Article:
I know people are less experienced than me, who might have a similar role, but are on higher pay and at a higher grade. I look at the rate at which white colleagues are promoted and I often think how have they got that? This is definitely about race. We have to be exceptional just to be ordinary. Discriminatory practices are entrenched within the university environment. My respondents felt that no amount of achievements could surpass whiteness, in other words, meritocracy in the academy is a myth.
If non-white academics are to feel truly valued and supported then a series of structural, intellectual, and ethical obligations, must be implemented in higher education to ensure advancement and inclusion for all. There must be a commitment across the university sector that recognizes racism as a fundamentally structural issue.
This means engaging with strategies that actively promote the inclusion of non-white academics and students including those who are classified as international to ensure that their needs are being addressed appropriately. Those of us from non-white backgrounds working and studying within British universities are quite simply fed up of the racism that we continue to endure on a daily basis. If universities are serious about tackling racism, discrimination, and under-representation they must take the following steps. Senior management must set annual targets to increase BME representation.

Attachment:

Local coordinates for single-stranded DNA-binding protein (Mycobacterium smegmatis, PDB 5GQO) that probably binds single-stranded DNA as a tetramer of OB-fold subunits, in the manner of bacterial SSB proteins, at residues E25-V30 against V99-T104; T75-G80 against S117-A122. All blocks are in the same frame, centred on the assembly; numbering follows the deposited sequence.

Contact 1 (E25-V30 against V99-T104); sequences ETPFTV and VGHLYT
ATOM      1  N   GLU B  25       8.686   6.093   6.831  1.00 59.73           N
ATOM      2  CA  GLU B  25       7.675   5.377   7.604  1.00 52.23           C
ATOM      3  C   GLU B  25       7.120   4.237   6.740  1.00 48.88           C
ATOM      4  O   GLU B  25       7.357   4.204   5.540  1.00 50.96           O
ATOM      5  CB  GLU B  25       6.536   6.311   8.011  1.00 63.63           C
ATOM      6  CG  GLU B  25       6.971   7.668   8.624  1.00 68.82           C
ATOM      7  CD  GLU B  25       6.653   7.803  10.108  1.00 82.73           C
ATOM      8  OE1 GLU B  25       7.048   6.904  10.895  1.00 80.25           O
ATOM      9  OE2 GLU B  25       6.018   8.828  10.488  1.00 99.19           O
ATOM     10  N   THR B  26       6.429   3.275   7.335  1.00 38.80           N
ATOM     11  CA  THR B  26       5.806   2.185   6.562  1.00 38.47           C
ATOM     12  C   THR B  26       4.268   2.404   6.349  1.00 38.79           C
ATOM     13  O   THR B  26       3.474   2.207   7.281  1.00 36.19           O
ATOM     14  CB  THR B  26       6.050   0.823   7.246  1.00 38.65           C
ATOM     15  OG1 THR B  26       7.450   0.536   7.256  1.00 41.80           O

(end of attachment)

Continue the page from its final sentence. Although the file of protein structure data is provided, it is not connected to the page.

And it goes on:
To ensure this process is formalized, they must implement a systematic monitoring unit to measure hiring rates of BME staff and student admissions against targets. Regular audits of the data must be made available to all staff and failure to meet quotas should result in penalties.
Race equality needs to be on the agenda in every department across every university in the UK. Management committee meetings must report on these issues as a standing item to demonstrate the work that they are doing to tackle institutional racism.
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Mentoring schemes for new and current BME staff members need be formalized, and they should be partnered with a colleague who is sensitive and fully committed to supporting their needs around career progression and personal development. Promotions committees must take equality issues into special consideration for BME applicants.
An independent ombudsman must be established who can properly investigate racist and other discriminatory practices.
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A commitment to decolonizing the curriculum must be led by university management. University and departmental policies on race equality must be fully implemented and formally reviewed and updated on an annual basis. For too long, non-white academics have been absent from the conversation. Description Stillpoint Spaces London and friends are hosting an afternoon of activities to engage with race and racism in Britain today. This event is FREE.